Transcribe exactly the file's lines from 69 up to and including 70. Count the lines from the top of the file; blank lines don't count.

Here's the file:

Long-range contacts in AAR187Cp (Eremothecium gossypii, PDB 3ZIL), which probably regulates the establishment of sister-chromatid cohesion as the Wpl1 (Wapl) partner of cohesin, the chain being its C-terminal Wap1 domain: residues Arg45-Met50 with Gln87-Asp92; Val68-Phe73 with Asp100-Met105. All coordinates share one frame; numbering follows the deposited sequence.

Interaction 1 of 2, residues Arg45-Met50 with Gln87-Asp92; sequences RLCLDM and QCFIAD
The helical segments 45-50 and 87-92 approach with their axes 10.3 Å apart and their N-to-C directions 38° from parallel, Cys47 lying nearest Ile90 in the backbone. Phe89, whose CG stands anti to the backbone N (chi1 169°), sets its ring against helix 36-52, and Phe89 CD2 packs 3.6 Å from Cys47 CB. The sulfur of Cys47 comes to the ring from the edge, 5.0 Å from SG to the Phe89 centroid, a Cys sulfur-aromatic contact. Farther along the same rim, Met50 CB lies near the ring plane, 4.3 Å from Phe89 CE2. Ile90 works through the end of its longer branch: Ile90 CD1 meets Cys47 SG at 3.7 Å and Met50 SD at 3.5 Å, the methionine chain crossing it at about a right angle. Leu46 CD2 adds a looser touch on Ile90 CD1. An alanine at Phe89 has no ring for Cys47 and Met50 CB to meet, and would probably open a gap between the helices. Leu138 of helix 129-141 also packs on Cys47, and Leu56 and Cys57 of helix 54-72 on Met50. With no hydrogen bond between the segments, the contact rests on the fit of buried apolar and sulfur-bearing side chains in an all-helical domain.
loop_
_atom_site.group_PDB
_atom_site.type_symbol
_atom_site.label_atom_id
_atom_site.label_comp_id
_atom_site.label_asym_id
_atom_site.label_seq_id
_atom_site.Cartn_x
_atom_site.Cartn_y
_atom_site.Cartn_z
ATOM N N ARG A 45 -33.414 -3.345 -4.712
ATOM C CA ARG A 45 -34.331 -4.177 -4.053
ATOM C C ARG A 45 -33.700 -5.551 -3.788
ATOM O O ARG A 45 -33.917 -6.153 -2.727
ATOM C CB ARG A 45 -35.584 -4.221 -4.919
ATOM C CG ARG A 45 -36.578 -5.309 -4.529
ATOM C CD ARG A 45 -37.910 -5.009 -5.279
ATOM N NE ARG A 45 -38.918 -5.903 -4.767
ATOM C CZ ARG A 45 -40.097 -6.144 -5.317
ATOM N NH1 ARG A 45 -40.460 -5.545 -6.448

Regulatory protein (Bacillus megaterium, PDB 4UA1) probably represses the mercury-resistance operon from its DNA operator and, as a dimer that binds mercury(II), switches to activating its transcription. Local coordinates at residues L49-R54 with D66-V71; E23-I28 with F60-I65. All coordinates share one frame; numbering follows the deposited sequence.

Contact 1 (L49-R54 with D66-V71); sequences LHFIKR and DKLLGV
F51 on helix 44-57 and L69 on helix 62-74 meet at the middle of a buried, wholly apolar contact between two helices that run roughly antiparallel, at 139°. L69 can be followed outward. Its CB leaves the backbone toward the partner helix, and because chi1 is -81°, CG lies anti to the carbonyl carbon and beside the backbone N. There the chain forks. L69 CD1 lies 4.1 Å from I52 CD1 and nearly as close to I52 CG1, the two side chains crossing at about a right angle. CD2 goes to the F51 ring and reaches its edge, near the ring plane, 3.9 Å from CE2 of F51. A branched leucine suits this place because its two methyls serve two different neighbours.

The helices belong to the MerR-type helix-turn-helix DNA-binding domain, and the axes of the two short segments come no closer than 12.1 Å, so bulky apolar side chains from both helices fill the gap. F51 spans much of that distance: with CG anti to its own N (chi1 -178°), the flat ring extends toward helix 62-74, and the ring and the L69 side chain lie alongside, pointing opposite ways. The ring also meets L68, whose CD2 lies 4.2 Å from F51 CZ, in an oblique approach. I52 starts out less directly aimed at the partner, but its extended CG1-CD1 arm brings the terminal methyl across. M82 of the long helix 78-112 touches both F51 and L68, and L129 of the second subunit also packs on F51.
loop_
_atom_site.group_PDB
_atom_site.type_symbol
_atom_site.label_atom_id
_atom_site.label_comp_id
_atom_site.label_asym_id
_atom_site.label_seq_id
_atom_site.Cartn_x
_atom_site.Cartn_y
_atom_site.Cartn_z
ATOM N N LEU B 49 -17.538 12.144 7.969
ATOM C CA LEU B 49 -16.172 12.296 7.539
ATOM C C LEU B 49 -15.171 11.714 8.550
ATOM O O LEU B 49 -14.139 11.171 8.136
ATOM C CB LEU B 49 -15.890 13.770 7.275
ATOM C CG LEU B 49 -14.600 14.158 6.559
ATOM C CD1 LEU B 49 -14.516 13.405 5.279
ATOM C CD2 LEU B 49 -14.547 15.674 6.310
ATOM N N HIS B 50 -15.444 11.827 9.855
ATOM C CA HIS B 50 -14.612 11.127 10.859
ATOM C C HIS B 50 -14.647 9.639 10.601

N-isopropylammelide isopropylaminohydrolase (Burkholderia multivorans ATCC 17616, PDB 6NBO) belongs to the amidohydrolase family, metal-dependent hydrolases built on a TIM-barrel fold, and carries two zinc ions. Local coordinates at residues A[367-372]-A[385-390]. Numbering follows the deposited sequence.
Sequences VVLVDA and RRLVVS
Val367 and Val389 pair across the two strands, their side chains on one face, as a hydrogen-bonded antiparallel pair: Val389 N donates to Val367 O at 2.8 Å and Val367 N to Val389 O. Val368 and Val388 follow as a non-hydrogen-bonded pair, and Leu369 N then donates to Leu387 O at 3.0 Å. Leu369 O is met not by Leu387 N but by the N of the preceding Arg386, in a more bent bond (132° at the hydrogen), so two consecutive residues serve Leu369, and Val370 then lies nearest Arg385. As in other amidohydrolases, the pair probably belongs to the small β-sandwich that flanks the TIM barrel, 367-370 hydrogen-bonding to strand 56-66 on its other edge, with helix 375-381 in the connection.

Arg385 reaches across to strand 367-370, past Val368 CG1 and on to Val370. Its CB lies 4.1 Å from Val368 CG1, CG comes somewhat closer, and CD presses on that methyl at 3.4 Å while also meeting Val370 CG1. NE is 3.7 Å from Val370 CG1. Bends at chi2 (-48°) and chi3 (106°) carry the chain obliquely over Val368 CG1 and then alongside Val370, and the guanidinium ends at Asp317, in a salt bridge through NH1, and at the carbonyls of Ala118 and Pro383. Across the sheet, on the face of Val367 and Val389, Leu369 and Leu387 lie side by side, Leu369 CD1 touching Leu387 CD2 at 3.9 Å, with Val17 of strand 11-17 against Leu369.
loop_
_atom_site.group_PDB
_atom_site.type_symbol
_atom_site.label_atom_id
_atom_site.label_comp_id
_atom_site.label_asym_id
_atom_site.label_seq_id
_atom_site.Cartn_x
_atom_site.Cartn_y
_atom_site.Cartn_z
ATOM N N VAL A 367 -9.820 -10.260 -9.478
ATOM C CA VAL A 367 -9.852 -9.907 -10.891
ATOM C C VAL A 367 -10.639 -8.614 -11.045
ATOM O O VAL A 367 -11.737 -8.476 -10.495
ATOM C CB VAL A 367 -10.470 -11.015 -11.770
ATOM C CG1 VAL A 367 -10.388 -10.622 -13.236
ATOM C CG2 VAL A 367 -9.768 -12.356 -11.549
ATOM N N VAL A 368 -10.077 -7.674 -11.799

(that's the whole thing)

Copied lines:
ATOM C CG2 VAL A 367 -9.768 -12.356 -11.549
ATOM N N VAL A 368 -10.077 -7.674 -11.799